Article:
as well as to build new correctional centres that are both cost- effective and rehabilitation orientated.
The upgraded C-Max Correctional Centre in Pretoria was practically completed in December 2018, and will be officially opened very soon. This facility will increase. It has about 284 beds. Standerton and Estcourt Correctional Centres were officially opened in April and May 2019 respectively. The two centres combined provide 1998 bed spaces. We are now waiting for the official handover of the Tzaneen Correctional Centre from the contractor and when combined with the refurbished Glencoe Correctional Centre, these will provide 1101 beds by the end of this financial year.
Encouraging debate in South Africa about the reason for incarceration as a sentence and encouraging approach to appropriate sentencing that is focused on facilitating rehabilitation; enhancing community correctional supervision so that it can be better utilised as an appropriate sentence for less serious crimes; improving correction and development programmes with DCS to ensure the enhanced facilitation of rehabilitation that targets offending behaviour; encouraging improvement of first and second levels of corrections in families for social institutions, social and economic sector government departments respectively to decrease the rate of
entry into the criminal justice system; and encouraging community involvement in social reintegration of offenders back into their communities in order to assist in reducing levels of repeat offending. This multipronged strategy has enabled the department to have some kind of management of the overcrowding situation. Thank you.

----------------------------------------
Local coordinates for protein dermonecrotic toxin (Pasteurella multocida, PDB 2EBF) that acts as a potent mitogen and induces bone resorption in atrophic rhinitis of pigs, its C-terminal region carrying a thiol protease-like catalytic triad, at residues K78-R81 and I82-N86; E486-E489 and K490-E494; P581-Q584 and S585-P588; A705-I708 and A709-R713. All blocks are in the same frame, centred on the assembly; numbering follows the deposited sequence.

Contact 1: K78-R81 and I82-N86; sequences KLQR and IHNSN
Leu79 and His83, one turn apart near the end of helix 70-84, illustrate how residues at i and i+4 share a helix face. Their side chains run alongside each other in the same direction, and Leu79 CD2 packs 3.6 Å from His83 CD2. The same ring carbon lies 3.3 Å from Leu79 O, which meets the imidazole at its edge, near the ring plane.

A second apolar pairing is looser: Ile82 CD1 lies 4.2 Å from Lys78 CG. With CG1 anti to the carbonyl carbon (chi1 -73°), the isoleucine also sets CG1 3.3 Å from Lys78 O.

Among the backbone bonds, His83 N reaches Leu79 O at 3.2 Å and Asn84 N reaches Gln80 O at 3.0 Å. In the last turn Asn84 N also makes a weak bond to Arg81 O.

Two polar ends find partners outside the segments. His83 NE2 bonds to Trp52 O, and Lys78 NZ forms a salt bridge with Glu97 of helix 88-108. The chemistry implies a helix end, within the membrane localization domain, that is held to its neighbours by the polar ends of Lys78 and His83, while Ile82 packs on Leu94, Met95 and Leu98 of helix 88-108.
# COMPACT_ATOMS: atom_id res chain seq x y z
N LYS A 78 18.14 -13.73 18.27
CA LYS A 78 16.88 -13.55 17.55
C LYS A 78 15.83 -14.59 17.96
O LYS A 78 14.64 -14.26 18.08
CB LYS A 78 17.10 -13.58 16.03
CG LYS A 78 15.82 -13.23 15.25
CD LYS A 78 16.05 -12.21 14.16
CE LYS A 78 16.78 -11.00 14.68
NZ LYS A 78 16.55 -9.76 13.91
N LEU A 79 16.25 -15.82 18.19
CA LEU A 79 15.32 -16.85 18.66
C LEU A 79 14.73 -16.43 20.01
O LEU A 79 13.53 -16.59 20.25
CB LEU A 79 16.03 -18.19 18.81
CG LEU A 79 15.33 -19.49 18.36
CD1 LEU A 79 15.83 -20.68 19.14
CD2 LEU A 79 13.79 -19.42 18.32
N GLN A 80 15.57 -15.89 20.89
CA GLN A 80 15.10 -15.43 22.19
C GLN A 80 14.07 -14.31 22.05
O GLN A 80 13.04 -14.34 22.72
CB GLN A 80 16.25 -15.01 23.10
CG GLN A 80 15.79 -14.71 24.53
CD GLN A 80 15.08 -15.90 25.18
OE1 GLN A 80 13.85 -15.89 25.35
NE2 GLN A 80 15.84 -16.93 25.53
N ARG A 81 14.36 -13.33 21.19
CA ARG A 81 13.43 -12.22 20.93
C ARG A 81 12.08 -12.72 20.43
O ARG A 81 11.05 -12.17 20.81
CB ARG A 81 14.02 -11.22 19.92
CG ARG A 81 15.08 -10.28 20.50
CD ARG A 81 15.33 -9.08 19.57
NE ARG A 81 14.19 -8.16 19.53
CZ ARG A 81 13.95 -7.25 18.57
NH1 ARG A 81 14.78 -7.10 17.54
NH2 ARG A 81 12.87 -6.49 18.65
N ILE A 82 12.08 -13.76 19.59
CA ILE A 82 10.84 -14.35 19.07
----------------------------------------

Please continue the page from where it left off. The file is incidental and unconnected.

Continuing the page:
Ms W NGWENYA: Deputy Chairperson, ...
... ngibonge mhlonishwa ngempendulo yakho ecacile futhi nezwakala kahle. Umbuzo wami ulapha ekuthenini: Ukugcwala koMnyango Wezokuhlonyuleliswa kweZimilo ingabe kukulaba kakhulu abangakagwetshwa, okanye kukulaba asebagwetshiwe yini? Uma ngabe yilaba asebagwetshiwe ngabe yiziphi izinhlelo onazo zokunciphisa lokugcwala koMnyango Wezokuhlonyuleliswa kweZimilo? Ngiyabonga.
UNGQONGQOSHE WEZOKUHLONYULELISWA KWEZIMILO: Ngiyabonga kakhulu
Sihlalo ngombuzo. Ukugcwala kakhulu okukhona kwenziwa nangabantu abasalindelwe ukugwetshwa ngoba ...
... we have about 47 000 of those who are waiting to be sentenced.
Lokho kusibangela ukugcwala emajele. Nalaba abakhona phakathi emajele bayasibangela ngoba kunomthetho owaphasiswa yiPhalamende ngeminyaka eyishumi edlule ebizwa ngokuthiwa phecelezi “Minimum sentence offence” ohambelana namacala athusayo. Lowo Mthetho wenza ukuthi noma abantu sibabonile ukuthi bengakhona ukuthi balungiswe asikwazi ukuthi noma sebehambe zonke izigaba phakathi koMnyango Wezokuhlonyuleliswa kweZimilo sibavumele ukuthi bakhululwe ngoshwele noma ngezinye izinhlelo zethu.
So, it’s multidimension ...
... lezi zinkulungwane ezingamashumi amane nesikhombisa zisibangela kakhulu ukugcwala. Ngiyabonga kakhulu.
Ms T C MODISE: Hon Chairperson and good afternoon hon members, while you are still dealing about the issue of overcrowding, hon Minister. My follow up question is: How does the high level of overcrowding influence and affect the level of crime in the correctional centre? Thank you, hon Chair.
The MINISTER OF JUSTICE AND CORRECTIONAL SERVICES: Chairperson, it
does affect some wrong activities in our centres like contraband and smuggling. As a result, we have suspended a lot of officials because of this phenomenon. It also affects our main programme of rehabilitation because it also makes a bit difficult for us to take people through skilling processes and other necessities that might help us that when this person is released she or he is a better member of the community. It also affects some of the issues that happen in our facilities such as gangsterism, which is also happening in the communities and they end up finding themselves in our own facilities and then even affect our processes of paroles and so forth. We have put measures to manage such kind things even within the current difficult environment of overcrowding. Thank you